Thursday, March 08, 2012

Manuscripts and rumors of manuscripts...

I haven't had much to say about the buzz around the bibliosphere about rumored fragments.  The two most rumored are:

1. A fragment of Romans, reputed to be from the second century, which would make it the oldest fragment of Romans yet.  It's initial dating may have been done by Scott Carroll who is with the Green collection.  The Green collection has connections with Baylor, IWU, and others.

2. A fragment of Mark, alleged to date to the first century.  The source of this rumor is some comments by Dan Wallace of Dallas Seminary.  Dan has said:
  • A top paleographer is working on the dating of the Mark fragment.
  • The collection includes 1) small fragment of Mark, 2) something from Luke, 3) three from Paul, 4) an early sermon on Hebrews 11.  The Paul and Hebrews one are apparently being dated to the second century.
I'm guessing the manuscripts Wallace is talking about are also part of the Green collection.  I'm guessing that one of those three Paul manuscripts is the Romans manuscript on the news.

There's nothing impossible about finding second century manuscripts of Paul or Hebrews.  It's also not impossible that someone would find a first century fragment of Mark, although I'll wait to see on that one.  Whatever date ends up being ascribed--and manuscripts from this period can only be dated to within a 50 year window--I doubt anyone will be forced to change their dating of Mark.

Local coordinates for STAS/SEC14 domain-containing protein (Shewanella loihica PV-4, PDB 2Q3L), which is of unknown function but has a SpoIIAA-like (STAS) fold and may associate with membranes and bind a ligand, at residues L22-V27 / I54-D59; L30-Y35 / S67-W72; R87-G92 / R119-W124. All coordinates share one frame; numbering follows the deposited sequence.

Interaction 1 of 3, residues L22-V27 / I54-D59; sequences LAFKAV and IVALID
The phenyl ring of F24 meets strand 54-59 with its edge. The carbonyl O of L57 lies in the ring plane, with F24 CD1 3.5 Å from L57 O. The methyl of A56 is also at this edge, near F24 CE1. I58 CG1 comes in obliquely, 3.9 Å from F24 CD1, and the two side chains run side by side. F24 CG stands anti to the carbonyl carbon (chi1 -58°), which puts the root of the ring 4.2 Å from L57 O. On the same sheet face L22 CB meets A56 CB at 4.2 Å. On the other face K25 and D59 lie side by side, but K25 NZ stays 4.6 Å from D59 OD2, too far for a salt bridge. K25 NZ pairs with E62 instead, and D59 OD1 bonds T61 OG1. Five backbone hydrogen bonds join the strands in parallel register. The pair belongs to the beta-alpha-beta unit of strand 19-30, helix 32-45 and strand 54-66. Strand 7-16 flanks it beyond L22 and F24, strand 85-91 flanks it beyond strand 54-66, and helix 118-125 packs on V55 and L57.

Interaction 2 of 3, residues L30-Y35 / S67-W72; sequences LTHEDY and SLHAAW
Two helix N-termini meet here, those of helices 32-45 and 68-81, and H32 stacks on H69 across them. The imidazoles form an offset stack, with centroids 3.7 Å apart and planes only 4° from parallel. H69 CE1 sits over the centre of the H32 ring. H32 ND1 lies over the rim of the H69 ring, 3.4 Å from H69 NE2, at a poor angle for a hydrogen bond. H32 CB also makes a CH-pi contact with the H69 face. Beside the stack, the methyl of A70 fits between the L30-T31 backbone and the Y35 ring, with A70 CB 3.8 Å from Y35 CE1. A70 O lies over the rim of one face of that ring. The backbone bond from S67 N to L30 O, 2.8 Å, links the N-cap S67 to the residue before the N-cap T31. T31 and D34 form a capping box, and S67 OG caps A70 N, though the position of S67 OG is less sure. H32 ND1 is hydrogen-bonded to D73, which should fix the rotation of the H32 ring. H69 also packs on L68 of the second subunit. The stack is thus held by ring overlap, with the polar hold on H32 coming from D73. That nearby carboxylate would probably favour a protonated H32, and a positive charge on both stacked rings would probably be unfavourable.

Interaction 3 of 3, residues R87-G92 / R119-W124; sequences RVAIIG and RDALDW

So it's exciting because these fragments would be so early and so close to the time of writing. Let's just enjoy them, whatever they turn out to be in a year or so, early or late, authentic or hype.


David Drury said...

Exciting stuff. Thanks for the update.

Jared said...

Funny Post Title.

Angie Van De Merwe said...

I was looking for the "like" button for Jared's comment....good advice to enjoy and not let it make war....or rumor of war.

Christopher C. Schrock said...

Dr. Schenck,

I am unfamiliar with manuscripts. Was wondering why the manuscript for Mark could only be dated within a 50 year window?

Ken Schenck said...

The handwriting in my great, great grandmother's Bible over 100 years ago had a certain look to it. This look changes over time. Paleographers have cataloged this sort of handwriting look and use it to date ancient manuscripts.

kerry kind said...

I'm hearing that the Green collection has an early 2nd century "mask" that, for lack of an easier description, is sort of like papier-mâché. They are able to remove layers of papyrus and have so far found some scripture fragments. There are more layers to go. Next layer is coming off soon at a location in Texas. The well-connected get an invitation to the event.

Ken Schenck said...

Funny... I haven't got my invitation yet in the mail ;-)

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